A minister in Ireland has suggested a recent legislation change could give police the powers to fine cyclists wearing headphones.
Under legislation covering "cycling without reasonable consideration", the Garda will now be advised to use their own discretion in deciding if a cyclists is putting either themselves, or another road user, at risk.
This comes despite there being no evidence to suggest cycling in headphones is anymore dangerous that the soundproofing many cars offer. In fact, a study by Australian magazine Ride On tested the theory and found that cyclists listening to music at a reasonable level heard more ambient traffic noise than motorists listening to in car audio.
The study said at the time: "With the ear-bud in our synthetic ear but not playing music, we measured the ambient traffic noise at 79dB. With the in-ear earphones, the traffic noise was 71dB.
"We quickly established that cars are remarkably soundproof. We measured the average peak of ambient traffic noise inside the car (with the motor running) to be 54dB, which is 26dB quieter than outside the car. We rang a bike bell right outside an open car window and measured it from in the car at 105dB. With the window closed, the same bell registered just 57dB."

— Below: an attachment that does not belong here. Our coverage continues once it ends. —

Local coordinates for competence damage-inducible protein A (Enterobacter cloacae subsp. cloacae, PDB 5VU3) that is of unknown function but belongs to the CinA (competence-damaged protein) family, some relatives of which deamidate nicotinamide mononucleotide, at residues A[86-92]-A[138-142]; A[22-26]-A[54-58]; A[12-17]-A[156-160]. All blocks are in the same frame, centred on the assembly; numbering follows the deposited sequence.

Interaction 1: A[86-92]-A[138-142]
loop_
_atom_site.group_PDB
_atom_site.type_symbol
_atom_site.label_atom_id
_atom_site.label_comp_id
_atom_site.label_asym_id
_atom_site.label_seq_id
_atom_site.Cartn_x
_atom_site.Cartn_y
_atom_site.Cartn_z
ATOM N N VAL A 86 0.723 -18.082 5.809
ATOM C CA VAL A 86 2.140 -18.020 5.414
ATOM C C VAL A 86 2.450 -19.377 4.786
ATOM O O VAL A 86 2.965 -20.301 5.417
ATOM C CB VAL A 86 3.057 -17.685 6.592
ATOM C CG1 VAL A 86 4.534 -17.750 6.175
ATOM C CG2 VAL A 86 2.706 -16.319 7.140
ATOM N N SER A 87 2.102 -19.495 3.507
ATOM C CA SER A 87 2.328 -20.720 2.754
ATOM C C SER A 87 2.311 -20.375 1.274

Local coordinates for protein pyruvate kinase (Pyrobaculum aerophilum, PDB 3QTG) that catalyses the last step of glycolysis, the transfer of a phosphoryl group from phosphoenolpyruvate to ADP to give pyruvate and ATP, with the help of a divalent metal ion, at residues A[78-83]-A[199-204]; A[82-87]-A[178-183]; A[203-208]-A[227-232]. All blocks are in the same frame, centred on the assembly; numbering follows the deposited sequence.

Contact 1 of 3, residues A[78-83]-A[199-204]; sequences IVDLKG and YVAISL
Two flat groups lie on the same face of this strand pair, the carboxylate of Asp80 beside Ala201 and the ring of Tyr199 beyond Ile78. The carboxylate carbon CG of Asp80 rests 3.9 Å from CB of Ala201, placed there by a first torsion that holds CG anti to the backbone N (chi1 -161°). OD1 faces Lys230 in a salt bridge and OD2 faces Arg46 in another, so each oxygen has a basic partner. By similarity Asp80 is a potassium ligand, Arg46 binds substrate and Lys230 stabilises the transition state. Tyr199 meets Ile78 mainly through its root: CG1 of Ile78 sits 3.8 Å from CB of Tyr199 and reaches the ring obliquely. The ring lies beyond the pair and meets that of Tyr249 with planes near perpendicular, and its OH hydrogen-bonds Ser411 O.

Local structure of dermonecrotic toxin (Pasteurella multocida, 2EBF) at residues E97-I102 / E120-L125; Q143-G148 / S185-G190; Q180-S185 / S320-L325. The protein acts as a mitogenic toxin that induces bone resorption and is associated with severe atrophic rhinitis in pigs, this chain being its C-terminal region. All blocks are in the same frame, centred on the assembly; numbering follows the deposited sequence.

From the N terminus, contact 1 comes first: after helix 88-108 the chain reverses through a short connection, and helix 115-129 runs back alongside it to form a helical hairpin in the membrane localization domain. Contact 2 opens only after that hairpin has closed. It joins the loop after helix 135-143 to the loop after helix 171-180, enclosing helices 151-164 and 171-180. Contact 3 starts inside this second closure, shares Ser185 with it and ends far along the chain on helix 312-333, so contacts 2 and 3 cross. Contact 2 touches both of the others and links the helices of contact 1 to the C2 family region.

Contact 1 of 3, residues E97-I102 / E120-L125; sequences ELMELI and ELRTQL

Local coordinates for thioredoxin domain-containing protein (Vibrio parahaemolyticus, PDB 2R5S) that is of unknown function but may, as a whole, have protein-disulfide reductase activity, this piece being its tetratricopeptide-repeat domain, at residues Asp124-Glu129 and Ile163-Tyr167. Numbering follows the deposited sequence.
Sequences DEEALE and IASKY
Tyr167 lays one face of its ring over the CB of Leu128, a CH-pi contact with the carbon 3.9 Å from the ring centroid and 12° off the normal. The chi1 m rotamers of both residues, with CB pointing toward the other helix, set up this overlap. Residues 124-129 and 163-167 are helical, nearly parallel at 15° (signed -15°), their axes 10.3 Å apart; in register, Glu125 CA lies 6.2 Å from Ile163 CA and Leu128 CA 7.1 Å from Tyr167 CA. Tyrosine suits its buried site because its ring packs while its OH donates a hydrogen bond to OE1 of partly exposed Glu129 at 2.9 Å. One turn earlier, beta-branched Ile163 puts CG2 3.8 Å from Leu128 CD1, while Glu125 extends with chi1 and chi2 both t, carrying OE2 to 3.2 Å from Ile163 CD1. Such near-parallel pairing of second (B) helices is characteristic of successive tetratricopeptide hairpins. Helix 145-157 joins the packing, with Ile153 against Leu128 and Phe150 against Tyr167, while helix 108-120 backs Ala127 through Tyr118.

Though not specifically an offence, if fined, cyclists in Ireland would face a €40 fixed charge notice.
The Dublin Cycling Campaign's Keith Byrne has criticised the changes stating: "I know plenty of people who cycle with earphones on and they can still hear traffic while listening to music or drive-time radio.
“Someone can legally drive while talking on their phone with their headsets plugged in. You could argue this caused the same level of distraction.”
Find out more on the changes here.